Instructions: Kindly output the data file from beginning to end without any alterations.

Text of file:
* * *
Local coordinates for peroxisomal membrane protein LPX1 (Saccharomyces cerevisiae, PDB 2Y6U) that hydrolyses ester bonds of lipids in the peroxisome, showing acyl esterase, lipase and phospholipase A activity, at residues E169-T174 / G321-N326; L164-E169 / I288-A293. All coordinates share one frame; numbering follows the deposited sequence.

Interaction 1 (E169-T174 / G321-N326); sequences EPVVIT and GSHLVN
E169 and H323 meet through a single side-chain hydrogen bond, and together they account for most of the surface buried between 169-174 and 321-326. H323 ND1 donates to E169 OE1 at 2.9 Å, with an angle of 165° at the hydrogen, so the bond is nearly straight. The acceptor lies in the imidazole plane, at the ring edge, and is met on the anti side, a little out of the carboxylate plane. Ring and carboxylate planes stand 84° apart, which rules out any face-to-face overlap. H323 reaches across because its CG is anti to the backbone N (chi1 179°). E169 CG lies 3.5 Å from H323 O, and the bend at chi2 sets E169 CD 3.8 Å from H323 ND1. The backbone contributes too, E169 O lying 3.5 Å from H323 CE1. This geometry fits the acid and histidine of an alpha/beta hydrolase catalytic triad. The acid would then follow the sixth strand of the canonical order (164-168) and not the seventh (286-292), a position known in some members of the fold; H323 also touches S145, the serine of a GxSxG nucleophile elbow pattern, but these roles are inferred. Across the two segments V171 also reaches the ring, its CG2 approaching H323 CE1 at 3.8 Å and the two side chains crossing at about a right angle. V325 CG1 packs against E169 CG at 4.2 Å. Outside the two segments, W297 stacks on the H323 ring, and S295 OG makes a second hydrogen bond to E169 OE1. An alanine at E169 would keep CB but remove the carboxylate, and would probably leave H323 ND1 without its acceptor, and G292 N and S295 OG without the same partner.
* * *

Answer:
Local coordinates for peroxisomal membrane protein LPX1 (Saccharomyces cerevisiae, PDB 2Y6U) that hydrolyses ester bonds of lipids in the peroxisome, showing acyl esterase, lipase and phospholipase A activity, at residues E169-T174 / G321-N326; L164-E169 / I288-A293. All coordinates share one frame; numbering follows the deposited sequence.

Interaction 1 (E169-T174 / G321-N326); sequences EPVVIT and GSHLVN
E169 and H323 meet through a single side-chain hydrogen bond, and together they account for most of the surface buried between 169-174 and 321-326. H323 ND1 donates to E169 OE1 at 2.9 Å, with an angle of 165° at the hydrogen, so the bond is nearly straight. The acceptor lies in the imidazole plane, at the ring edge, and is met on the anti side, a little out of the carboxylate plane. Ring and carboxylate planes stand 84° apart, which rules out any face-to-face overlap. H323 reaches across because its CG is anti to the backbone N (chi1 179°). E169 CG lies 3.5 Å from H323 O, and the bend at chi2 sets E169 CD 3.8 Å from H323 ND1. The backbone contributes too, E169 O lying 3.5 Å from H323 CE1. This geometry fits the acid and histidine of an alpha/beta hydrolase catalytic triad. The acid would then follow the sixth strand of the canonical order (164-168) and not the seventh (286-292), a position known in some members of the fold; H323 also touches S145, the serine of a GxSxG nucleophile elbow pattern, but these roles are inferred. Across the two segments V171 also reaches the ring, its CG2 approaching H323 CE1 at 3.8 Å and the two side chains crossing at about a right angle. V325 CG1 packs against E169 CG at 4.2 Å. Outside the two segments, W297 stacks on the H323 ring, and S295 OG makes a second hydrogen bond to E169 OE1. An alanine at E169 would keep CB but remove the carboxylate, and would probably leave H323 ND1 without its acceptor, and G292 N and S295 OG without the same partner.